The heroine of Dubrovsky – Masha (Maria Kirilovna) – also meets the same fate. When the two best friends, Kirill Petrovich Troekurov and Andrei Gavrilovich Dubrovsky turned into enemies, Troekurov confiscates the whole estate of Dubrovsky pleading that it had belonged him since ages. Andrei Gavrilovich dies and his son Vladimir Andreevich Dubrovsky, unable to find a shelter, turns into a dacoit. He comes to Troekurov house in the guise of French teacher with the sole aim of taking revenge upon him, but instead, falls in love with Masha. When Troekurov comes to know about the real identity of the French teacher, Dubrovsky goes away, taking a promise from Masha that she will be his, and in case of any emergency send a message to Dubrovsky, who would come to her rescue.

Things take an unexpected turn, an old nobleman, proposes to Masha. Her father is too happy to accept the offer. Masha sends word to Dubrovsky, who comes to her rescue, but it was too late! The marriage ceremony was already over and when Dubrovsky attacks the people accompanying the bride and groom to their village and tells Masha, “You are free!” she answers, No. It is too late now. I am married, I am Vereisky’s wife.”

 “What are you saying?” screamed Dubrovsky, “no, you are not his wife you were forced to marry him, you never agreed…”

 “I did agree. I have taken the oath,” she protested in a firm voice, “Vereisky is my husband, please ask your men to free him, and leave me with him. I did not deceive. I waited for you till the last minute…But now, I say, it’s too late. Leave us!”

Once given in marriage to someone, Pushkin’s heroine remains faithful to him not only during his lifetime but even after his death she does not forget him. Stony Guest is the story of Dona Anna, who after her husband Don Alvar was killed by Don Guan, goes to the church every evening and prays before the statue of Don Alvar. Don Guan by chance sees her and starts loving her.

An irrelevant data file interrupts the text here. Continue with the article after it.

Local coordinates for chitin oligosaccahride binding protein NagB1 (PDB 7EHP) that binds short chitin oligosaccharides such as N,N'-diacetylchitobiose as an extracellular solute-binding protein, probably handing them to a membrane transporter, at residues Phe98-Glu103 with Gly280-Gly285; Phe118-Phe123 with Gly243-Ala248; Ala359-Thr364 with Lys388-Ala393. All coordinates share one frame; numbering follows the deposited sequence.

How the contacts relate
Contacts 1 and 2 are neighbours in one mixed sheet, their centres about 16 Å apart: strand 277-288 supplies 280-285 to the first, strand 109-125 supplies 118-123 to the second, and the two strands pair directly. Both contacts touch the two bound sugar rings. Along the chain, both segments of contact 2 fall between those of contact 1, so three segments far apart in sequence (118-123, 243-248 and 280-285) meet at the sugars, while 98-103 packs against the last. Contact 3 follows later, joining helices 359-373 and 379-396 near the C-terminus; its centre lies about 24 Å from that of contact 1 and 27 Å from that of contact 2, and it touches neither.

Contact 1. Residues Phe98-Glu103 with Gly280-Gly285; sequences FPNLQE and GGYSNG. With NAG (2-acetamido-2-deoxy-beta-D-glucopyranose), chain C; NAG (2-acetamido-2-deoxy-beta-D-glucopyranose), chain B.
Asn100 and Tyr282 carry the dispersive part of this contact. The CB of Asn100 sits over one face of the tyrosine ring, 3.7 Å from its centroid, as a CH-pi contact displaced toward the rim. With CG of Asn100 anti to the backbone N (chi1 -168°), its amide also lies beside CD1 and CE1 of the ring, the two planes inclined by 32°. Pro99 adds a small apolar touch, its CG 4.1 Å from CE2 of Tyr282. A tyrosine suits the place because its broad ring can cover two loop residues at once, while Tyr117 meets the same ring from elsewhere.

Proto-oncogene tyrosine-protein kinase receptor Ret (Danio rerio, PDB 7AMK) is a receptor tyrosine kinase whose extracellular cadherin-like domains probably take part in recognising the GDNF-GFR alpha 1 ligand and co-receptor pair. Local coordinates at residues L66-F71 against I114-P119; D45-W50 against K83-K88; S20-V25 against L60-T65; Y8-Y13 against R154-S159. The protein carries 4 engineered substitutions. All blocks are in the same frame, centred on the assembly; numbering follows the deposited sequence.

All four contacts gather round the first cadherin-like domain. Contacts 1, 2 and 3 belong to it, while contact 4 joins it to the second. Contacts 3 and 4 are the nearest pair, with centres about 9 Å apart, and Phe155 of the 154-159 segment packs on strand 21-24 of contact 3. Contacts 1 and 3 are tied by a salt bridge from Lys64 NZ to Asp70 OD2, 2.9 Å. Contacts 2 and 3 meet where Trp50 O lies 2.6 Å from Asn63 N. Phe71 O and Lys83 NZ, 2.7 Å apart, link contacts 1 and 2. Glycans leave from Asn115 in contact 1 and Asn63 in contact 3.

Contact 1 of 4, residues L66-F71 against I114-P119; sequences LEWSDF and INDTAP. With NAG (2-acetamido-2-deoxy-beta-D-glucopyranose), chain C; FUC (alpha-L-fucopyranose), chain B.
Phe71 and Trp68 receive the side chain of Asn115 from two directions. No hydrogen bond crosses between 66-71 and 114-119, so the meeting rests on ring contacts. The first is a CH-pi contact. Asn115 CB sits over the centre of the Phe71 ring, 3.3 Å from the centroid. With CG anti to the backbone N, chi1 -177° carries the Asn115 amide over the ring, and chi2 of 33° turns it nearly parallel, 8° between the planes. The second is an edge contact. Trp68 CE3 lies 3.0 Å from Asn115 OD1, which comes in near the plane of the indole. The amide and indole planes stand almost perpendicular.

Though poor Dona Anna was asked to marry rich Don Alvar by her mother, she remained faithful to him. But Don Guan manages to get an invitation from her and expresses his love! Before visiting Dona Anna, he, in an ironic way, invites the ‘statue’ also to come to Dona Anna’s house. Don Guan goes to Dona Anna and when he was about to kiss her, the statue enters the room declaring that he has come on the invitation extended to him, commands Don Guan to leave Dona Anna and orders, Don Guan, to shake hands with him. Don Guan, unable to free himself from the grip of the stony statue, collapses. Thus Dona Anna’s honor is saved by the statue of her husband.

Here we see another dimension to the Institution of Marriage.

For Pushkin, the faithfulness of the wife alone is not enough. He has shown that the man tries his best to save the sanctity of Marriage; he protects his wife during his lifetime, as well as after his death. Stony Guest is a good example of a man’s devotion to his wife. And why only Stony Guest, we have seen that Lensky calls Eugene Onegin for a duel, when Onegin tried to win over Tanya, to whom Lensky was engaged. Tanya was the symbol of his prestige, which he could not manage to lose, and gets killed in the duel, for the sake of her.

Minsky, for the same reason, refuses to give back Samson Vyrin his daughter Dunya and Burmin declares that he can’t marry Masha Gavrilovna as he was already married to someone by accident who's face also he does not remember.

It is worth noticing that Pushkin’s views about the Institution of Marriage were not confined to his literary works alone, they were precious to him as well, and that’s why he called Dantes for the duel on knowing about the rumors of his affair with Pushkin’s wife. Ironically, Pushkin too sacrificed his life to save the honor of his wife!